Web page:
We need reminders.
Because we’re forgetful.
We need reminders of what’s true.
We need reminders that are unmistakeable.
We need reminding that God wants us… that God loves us.
God wants to be in relationship with us. He wants that to be part of our here and now. But we have to want it too. We have to choose to return this Great Love of God.
God’s Great Love of us is active. The love of the Trinity — Father, Son, and Spirit — “an eternal exchange of love” (CCC, 221) — has this plan of sheer goodness (CCC,1) — to draw us in.
It’s a plan that means we can be in relationship now. And for eternity.
Today’s feast of the Assumption helps to remind us of this Great Love — for eternity.
The Father sent his Son Jesus to seal the deal, to keep to the promise, that we are destined for glory in heaven. That means one day, by the unfathomable mercy of God, we may live body and soul in heaven, in union with the God of Love. That’s awesome, right?
It is an awesome — as in, full of awe — goal for our lives. It’s a real inspiration for being in relationship with God now, right? Like, why wait?
But it is a long wait (in our minds) to finally get there to heaven.
And even if we are longing for heaven, there are a few things we have to face before we get there.
That’s why we need reminders about how awesome this Great Love of God really is.
We still have to face death, for corruption of the body is one of leftover effects from Original Sin. And even though Jesus rescued us from Eternal death — death is no longer a dead end, but a threshold to the afterlife for our souls — it does not diminish this promise of union with God in our totality, body and soul.
We still have to face judgment. Our love still has to be weighed and measured, face to face by the lover of our souls, Jesus.
We still have to wait for the end of the world to have that total, remarkable re-union of body and soul with Bridegroom, Jesus Christ.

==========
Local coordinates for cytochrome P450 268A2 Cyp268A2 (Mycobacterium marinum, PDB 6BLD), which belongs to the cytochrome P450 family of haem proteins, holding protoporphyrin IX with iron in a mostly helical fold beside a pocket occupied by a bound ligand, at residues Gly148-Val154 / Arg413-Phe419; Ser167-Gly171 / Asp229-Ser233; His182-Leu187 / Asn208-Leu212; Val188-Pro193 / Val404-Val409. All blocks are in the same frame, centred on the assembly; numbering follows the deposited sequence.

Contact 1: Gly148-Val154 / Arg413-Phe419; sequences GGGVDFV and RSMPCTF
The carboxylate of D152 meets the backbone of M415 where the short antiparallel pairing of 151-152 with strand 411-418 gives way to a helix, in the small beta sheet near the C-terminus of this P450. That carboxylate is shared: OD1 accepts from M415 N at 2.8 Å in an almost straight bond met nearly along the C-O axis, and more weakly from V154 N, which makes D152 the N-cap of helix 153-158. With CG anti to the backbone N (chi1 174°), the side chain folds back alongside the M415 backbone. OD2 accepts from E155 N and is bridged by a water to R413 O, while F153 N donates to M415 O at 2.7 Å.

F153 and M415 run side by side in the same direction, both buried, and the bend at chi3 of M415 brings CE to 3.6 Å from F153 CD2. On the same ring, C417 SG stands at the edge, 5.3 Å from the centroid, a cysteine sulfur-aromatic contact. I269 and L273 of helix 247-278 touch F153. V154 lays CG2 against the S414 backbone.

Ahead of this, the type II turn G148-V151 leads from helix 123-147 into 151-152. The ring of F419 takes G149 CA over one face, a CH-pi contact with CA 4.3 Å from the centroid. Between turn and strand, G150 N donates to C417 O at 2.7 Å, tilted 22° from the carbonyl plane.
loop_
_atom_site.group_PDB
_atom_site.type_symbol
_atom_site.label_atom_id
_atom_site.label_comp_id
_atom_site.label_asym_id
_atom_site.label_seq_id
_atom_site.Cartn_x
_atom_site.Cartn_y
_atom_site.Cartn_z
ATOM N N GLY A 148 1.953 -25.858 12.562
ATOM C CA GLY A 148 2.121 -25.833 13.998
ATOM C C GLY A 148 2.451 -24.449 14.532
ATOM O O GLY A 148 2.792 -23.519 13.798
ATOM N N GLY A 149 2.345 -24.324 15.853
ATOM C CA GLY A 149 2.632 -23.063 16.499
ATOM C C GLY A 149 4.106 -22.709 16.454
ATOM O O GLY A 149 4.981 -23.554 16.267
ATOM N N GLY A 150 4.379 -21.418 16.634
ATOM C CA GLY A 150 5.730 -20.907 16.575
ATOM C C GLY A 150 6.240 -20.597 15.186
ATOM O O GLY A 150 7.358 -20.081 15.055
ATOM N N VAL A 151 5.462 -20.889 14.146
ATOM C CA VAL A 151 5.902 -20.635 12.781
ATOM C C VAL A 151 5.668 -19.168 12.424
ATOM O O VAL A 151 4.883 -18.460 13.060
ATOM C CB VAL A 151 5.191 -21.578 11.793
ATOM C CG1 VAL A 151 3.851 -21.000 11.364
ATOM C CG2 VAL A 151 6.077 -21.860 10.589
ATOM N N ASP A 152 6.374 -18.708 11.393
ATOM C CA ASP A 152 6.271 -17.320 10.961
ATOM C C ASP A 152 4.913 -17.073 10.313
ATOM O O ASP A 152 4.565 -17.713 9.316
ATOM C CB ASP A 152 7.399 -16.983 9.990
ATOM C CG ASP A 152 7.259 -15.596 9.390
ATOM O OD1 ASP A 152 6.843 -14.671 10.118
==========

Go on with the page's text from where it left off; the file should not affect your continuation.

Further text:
That’s a lot of waiting.
In the meantime, we can begin to have this relationship with God now, thanks to the life and death and resurrection of Jesus.
And today, we have a gracious reminder — a reminder full of grace — about the future glory of heaven.
One Great Woman has already said yes to this Great Love: Mary, the Immaculate Conception.
This is why the Divine Praises of the Church mention Mary’s Glorious Assumption.
Since Mary’s humanity was perfectly blessed, perfectly pure — sinless — her response to the Father’s Great Love was perfect and immediate. Her relationship with God was so perfect that she responded to the Father as an obedient Daughter, a faith-filled Mother to the Son, and an incarnate Spouse to the Holy Spirit.
Mary’s entire life was a complete and total yes — a perfect choice — to the Great Love.
“For the wages of sin is death, but the gift of God is eternal life in Christ Jesus our Lord.”
All choices have consequences, right?
When the Father created Mary, He chose to make the future mother of his Son a sinless, perfect human person — the zenith of humanity. Since Mary knew no sin, the future consequence of this was that her body did not undergo corruption and death. Jesus brought Mary directly to heaven at the end of her life.
Mary’s obedient and Immaculate Heart always chooses the Good and the Beautiful. So her personal judgment was always in union with the Sacred Heart of Jesus, and the Father’s will. In a way, her final judgment at the end of her life by God, was the same as when she was first created: she is perfect and without sin and, consequentially, bound for eternal glory.
God’s creation and redemption of Mary brought the consequence, the result, of the Assumption. Mary, taken into glory — body and soul — is “a gracious reminder”of that promise of future union with Christ — our own relationship — with God, who desired us from the very beginning.
Christ has risen from the dead, we need no further assurance of our faith. Mary assumed into heaven serves rather as a gracious reminder to the Church that our Lord wishes all whom the Father has given Him to be raised with Him. In Mary taken to glory, to union with Christ, the Church sees herself answering the invitation of the heavenly Bridegroom.
National Conference of Catholic Bishops, “Behold Your Mother” (1973)
Just as Jesus’ Risen Body, is a glorified body in heaven, one day, we too, will have glorified bodies in heaven after the Final Judgment. (See CCC, 1060.)
Mary is our gracious reminder that all Jesus has said and done is true.
Also on the Assumption:
From my archives: My favorite reading and podcasts about the Assumption.